Tell the guy next door, Josh, it don’t hurt to die. Tell the fucking universe that it don’t hurt to die. Sometimes it hurts to live. Sometimes it hurts to live in an environment that is so amoral and so fucking corrupt. But it don’t hurt to die.
For the final shot, I’ve got this little four-note harmonica. And Bob said, “You’ll play The Long Goodbye,” and I said, “No, I’ll play an uninhibited child’s tune or you can’t have my instrument. That’s the way it’s going to be, and if you want me, I’ll be in the hamburger joint up the street.” That’s what we did and I couldn’t be more gratified.
48HILLS Where does that come from, that belief in yourself and your craft where you feel comfortable standing up for what you think is right for a scene?
ELLIOTT GOULD We’ll put it this way: The two things that saved my life, besides my mother who bore me, were a movie camera and philosophy.
I found a transparent paperweight with an idiom saying in a quotation, “The greatest artist in the world is an uninhibited child at play.” I subscribe to that. As far as I’m concerned, without the spirit of the child, it’s all meaningless. Then I discovered, Josh, that Picasso was the one who made the statement.
48HILLS You’ve said in interviews that Hitchcock was a fan of The Long Goodbye.
ELLIOTT GOULD I spent time with Hitchcock. I had the good fortune of being cast in a respectable remake of one of his masterpieces, The Lady Vanishes, with the divine Angela Lansbury. So I met Hitchcock and we talked a little bit about The Long Goodbye. He seemed to approve and like it.
Then I called him and said to him, “You never asked me to lunch.” Then he said, “How’s Friday and fish?” I said, “Very well.” Then he sang, “It won’t be a stylish luncheon. I can’t afford a munchin’,” and added, “We’ll be dining in my dining room, in my office, in my building at Universal.” I said, “Can I bring my wife?” He said, “Yeah.” So [Jennifer Bogart] came with me. And it wasn’t fish that time. To quote him, it was “plebeian steak.” Oh, he was so great. He told us everything.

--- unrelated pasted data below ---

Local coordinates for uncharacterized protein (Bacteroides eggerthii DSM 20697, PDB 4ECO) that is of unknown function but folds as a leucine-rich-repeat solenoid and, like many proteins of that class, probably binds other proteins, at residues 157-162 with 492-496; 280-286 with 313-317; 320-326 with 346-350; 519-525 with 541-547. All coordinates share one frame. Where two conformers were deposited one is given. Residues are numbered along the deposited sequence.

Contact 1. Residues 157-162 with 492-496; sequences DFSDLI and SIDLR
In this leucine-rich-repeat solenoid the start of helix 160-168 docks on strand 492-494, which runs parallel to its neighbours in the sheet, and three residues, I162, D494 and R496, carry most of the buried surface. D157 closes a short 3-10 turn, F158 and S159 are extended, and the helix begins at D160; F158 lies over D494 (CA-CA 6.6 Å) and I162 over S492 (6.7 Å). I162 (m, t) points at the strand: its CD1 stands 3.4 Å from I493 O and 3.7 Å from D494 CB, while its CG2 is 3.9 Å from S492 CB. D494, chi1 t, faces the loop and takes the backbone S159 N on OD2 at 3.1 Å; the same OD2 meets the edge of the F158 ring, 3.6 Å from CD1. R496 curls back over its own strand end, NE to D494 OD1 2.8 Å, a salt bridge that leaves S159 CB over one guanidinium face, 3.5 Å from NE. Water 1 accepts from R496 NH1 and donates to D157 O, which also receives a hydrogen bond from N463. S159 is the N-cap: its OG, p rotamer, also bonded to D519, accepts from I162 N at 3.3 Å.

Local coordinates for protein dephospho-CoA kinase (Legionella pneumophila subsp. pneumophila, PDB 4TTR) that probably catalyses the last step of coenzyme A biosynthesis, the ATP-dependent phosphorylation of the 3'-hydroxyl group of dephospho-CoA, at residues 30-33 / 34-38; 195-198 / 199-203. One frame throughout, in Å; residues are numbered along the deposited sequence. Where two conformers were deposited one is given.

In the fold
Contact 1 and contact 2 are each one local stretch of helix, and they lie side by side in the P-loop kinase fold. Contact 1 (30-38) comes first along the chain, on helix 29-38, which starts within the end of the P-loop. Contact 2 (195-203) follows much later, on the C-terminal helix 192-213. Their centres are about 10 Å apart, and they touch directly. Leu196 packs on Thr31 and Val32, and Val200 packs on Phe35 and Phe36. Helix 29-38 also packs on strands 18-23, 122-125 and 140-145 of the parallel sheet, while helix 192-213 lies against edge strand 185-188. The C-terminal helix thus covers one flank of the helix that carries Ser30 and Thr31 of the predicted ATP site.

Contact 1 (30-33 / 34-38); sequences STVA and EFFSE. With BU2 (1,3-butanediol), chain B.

Then I had another lunch with him alone. I said to him, “Wasn’t Charles Laughton amazing?” Laughton, for me, was the precursor to Marlon Brando as a sensory genius. And Hitchcock said, “He was a pain in the ass.”
48 HILLS A lot of fans seemed to love you for playing characters that embodied the disaffected youth culture of the late ‘60s and early ‘70s, starting with your breakout role as Ted Henderson in Paul Mazursky’s sex romp Bob & Ted & Carol & Alice (1969.)
ELLIOTT GOULD Well, it’s the only time I ever had an Academy Award nomination, which you can imagine how pleasing that was. Also, I find it a little embarrassing. I remember Jack Nicholson was also nominated for the first time for Easy Rider, and he said to me, “You’re not going to win. You’re not going to beat me in this.”
I don’t think that way. I don’t compete. I just want to get to the bottom of things and to exist. That’s it. So Gig Young won, but Jack went on to great stardom and success.
I believe with all of my heart and soul that genuine modesty and humility is an asset. And as a unionist, I believe that no one of us is any more than the least of us. Barbra and I were together and have a great son and [her current husband] Jim Brolin said to me, “You’re a better agent for me than my agent.” I thought, “I hope you don’t think that makes me happy. I don’t do business with any of us.” I know when I told Barbra that story, she loved it.
48HILLS Speaking of your son with Streisand, Jason Gould, I always loved how supportive you and Barbra were after he came out.
ELLIOTT GOULD Barbra and I are family and committed on a level that nobody else is. Jason is one of the finest, most decent human beings I will ever know. And as far as the shallowness, prejudice, and ignorance that our species exercises: we have to be aware. I never thought I could or would be as aware as I am. I was so frightened, you know? And I’m not gay. I’m funny, but I’m not gay.
SF SKETCHFEST’S AN EVENING WITH ELLIOTT GOULD: ‘THE LONG GOODBYE’ 50TH ANNIVERSARY SCREENING Sat/28, 5pm, $20-35. Castro Theatre, SF. Tickets and more info here.